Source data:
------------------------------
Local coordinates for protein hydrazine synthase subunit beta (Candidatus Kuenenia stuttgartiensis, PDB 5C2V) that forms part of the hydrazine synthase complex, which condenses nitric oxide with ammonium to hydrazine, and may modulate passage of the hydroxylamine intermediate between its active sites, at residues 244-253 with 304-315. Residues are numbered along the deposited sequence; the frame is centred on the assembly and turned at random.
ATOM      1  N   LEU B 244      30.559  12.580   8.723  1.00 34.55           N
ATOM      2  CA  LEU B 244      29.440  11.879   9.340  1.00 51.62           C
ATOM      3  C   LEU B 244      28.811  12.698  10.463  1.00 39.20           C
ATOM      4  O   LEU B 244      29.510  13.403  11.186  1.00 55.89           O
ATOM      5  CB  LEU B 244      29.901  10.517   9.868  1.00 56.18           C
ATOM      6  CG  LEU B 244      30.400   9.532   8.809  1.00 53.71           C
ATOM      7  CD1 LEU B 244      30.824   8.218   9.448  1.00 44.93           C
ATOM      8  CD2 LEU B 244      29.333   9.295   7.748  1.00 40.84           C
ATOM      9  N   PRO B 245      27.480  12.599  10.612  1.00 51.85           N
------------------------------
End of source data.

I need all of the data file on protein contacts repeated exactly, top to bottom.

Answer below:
Local coordinates for protein hydrazine synthase subunit beta (Candidatus Kuenenia stuttgartiensis, PDB 5C2V) that forms part of the hydrazine synthase complex, which condenses nitric oxide with ammonium to hydrazine, and may modulate passage of the hydroxylamine intermediate between its active sites, at residues 244-253 with 304-315. Residues are numbered along the deposited sequence; the frame is centred on the assembly and turned at random.
ATOM      1  N   LEU B 244      30.559  12.580   8.723  1.00 34.55           N
ATOM      2  CA  LEU B 244      29.440  11.879   9.340  1.00 51.62           C
ATOM      3  C   LEU B 244      28.811  12.698  10.463  1.00 39.20           C
ATOM      4  O   LEU B 244      29.510  13.403  11.186  1.00 55.89           O
ATOM      5  CB  LEU B 244      29.901  10.517   9.868  1.00 56.18           C
ATOM      6  CG  LEU B 244      30.400   9.532   8.809  1.00 53.71           C
ATOM      7  CD1 LEU B 244      30.824   8.218   9.448  1.00 44.93           C
ATOM      8  CD2 LEU B 244      29.333   9.295   7.748  1.00 40.84           C
ATOM      9  N   PRO B 245      27.480  12.599  10.612  1.00 51.85           N